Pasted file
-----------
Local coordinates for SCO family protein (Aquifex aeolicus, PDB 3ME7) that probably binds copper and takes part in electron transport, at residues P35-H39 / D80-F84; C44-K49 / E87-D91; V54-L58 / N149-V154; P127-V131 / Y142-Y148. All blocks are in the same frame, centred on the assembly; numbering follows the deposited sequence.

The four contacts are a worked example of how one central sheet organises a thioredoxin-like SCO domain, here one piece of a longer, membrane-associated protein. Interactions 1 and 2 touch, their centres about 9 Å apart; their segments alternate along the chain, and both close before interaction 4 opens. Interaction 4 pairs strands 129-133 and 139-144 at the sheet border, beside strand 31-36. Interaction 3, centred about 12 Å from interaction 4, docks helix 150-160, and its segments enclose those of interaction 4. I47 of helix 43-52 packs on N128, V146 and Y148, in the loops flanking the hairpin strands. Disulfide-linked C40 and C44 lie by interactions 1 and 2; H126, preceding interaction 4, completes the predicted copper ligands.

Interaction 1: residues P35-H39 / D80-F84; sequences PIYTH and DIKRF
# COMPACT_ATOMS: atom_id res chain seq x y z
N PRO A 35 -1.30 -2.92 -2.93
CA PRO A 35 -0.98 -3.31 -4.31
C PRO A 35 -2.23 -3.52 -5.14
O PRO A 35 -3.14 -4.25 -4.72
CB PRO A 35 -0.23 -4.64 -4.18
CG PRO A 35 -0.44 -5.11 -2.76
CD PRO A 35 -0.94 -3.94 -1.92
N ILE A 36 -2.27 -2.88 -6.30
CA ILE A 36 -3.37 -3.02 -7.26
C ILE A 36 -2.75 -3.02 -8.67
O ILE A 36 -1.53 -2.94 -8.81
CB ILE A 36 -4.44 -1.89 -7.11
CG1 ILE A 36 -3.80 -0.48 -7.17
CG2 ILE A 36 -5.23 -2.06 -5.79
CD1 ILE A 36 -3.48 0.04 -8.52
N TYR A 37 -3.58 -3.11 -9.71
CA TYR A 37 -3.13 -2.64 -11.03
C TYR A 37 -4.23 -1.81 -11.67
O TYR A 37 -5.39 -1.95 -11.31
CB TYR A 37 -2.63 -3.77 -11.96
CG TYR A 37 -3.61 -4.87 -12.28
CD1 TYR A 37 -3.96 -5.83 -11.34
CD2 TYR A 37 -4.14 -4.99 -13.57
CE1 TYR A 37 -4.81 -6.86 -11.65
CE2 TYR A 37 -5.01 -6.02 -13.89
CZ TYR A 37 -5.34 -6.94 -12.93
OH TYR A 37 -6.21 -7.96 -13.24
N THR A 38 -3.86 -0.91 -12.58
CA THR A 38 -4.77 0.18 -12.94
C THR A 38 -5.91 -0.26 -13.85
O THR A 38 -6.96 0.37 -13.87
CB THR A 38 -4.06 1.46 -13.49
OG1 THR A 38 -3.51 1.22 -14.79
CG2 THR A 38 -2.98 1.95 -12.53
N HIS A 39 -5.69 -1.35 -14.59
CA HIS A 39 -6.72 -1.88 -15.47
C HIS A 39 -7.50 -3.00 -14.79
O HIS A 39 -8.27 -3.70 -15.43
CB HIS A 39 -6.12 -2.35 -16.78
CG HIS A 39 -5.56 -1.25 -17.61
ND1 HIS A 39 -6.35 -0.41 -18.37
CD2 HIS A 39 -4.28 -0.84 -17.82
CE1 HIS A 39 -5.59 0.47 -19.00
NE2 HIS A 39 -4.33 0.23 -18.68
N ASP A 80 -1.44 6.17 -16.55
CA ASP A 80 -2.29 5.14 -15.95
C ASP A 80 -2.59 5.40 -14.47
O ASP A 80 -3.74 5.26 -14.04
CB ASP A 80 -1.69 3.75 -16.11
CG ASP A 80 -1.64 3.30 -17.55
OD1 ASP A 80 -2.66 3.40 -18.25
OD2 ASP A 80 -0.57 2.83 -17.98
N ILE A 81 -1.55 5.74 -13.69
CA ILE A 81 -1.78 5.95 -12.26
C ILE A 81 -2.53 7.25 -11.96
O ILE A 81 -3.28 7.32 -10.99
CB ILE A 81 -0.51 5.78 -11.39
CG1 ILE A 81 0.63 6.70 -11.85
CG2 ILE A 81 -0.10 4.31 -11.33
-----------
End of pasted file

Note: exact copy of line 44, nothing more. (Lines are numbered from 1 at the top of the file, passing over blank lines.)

CG HIS A 39 -5.56 -1.25 -17.61